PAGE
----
We’ve created a link specifically to address that question. CLICK HERE for details.

Q: How do I know if a specific company is legitimate? Is it a scam if they ask me to pay an upfront fee?

Just because there’s a fee required doesn’t mean it’s a scam. Many legitimate companies require a start-up fee because it covers the cost of training materials to get you started. However, we can’t vouch for every company for you; you’ll have to do your own research to make the best determination if something is right for you.

There are a few key things to keep in mind: Don’t send money or sign up for a money-making opportunity if you can’t talk to a live person. Many people are comfortable mailing a check after reading the hype on a website. But we recommend that you talk to a person to learn more about the requirements and the realistic earning potential. Since they’re likely to focus on the positive, it’s up to you to ask specifically about the obstacles and challenges. After all, if it’s so easy to make big bucks, why isn’t the whole world doing it?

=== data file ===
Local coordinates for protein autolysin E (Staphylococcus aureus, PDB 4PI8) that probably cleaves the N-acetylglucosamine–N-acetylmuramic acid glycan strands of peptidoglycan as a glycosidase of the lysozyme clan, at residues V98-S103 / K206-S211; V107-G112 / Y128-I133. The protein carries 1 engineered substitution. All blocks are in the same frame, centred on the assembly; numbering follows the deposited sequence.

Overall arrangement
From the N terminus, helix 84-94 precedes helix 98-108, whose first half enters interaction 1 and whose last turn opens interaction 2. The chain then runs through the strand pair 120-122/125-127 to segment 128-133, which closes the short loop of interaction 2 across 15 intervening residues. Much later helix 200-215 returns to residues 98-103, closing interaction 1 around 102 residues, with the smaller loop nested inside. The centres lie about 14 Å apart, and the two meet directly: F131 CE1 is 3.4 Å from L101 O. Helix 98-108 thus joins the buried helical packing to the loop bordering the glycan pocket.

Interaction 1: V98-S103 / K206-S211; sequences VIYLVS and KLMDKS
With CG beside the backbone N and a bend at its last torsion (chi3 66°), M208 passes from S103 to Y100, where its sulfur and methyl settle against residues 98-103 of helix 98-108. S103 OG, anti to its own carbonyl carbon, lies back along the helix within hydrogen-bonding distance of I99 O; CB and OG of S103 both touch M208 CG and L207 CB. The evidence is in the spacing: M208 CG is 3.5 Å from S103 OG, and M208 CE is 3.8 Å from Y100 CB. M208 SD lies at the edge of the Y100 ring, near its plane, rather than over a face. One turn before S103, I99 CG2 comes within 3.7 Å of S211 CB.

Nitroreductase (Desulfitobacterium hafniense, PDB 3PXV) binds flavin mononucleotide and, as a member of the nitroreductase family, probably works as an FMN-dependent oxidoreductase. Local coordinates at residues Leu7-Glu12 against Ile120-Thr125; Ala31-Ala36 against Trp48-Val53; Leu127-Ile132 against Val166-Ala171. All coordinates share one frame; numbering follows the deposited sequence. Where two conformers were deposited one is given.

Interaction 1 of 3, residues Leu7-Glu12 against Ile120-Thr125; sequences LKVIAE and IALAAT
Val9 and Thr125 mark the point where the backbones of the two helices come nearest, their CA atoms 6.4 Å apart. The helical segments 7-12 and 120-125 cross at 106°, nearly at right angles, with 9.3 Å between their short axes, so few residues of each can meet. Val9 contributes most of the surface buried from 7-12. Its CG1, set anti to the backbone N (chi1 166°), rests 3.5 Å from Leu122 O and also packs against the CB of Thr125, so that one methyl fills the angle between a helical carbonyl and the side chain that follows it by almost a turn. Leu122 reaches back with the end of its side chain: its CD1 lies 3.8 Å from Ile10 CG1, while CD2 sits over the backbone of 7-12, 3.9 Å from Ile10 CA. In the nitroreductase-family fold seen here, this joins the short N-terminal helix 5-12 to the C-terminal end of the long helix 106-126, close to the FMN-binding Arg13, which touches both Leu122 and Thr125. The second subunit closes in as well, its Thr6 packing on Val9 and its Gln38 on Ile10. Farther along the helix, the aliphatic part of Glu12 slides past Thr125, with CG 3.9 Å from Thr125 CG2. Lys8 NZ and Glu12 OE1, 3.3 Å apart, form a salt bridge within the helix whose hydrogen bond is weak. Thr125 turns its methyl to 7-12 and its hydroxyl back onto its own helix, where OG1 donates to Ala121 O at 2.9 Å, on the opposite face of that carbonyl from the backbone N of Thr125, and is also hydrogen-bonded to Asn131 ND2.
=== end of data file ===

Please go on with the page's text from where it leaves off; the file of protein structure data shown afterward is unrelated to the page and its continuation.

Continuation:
Ask for a few names of people who are doing it successfully now and talk to them about their experiences. Compare the access to knowledgeable people just as you’d compare access to opportunities with companies like Avon or Mary Kay. If you wanted to become a consultant with them, you’d have no trouble finding people to talk to you—not just email you—about the opportunity. The same access to information should be true for anything you’re considering.

Click here to read more about avoiding scams.

Q. I can’t get high speed Internet in my area. Can I still work from home with dial up?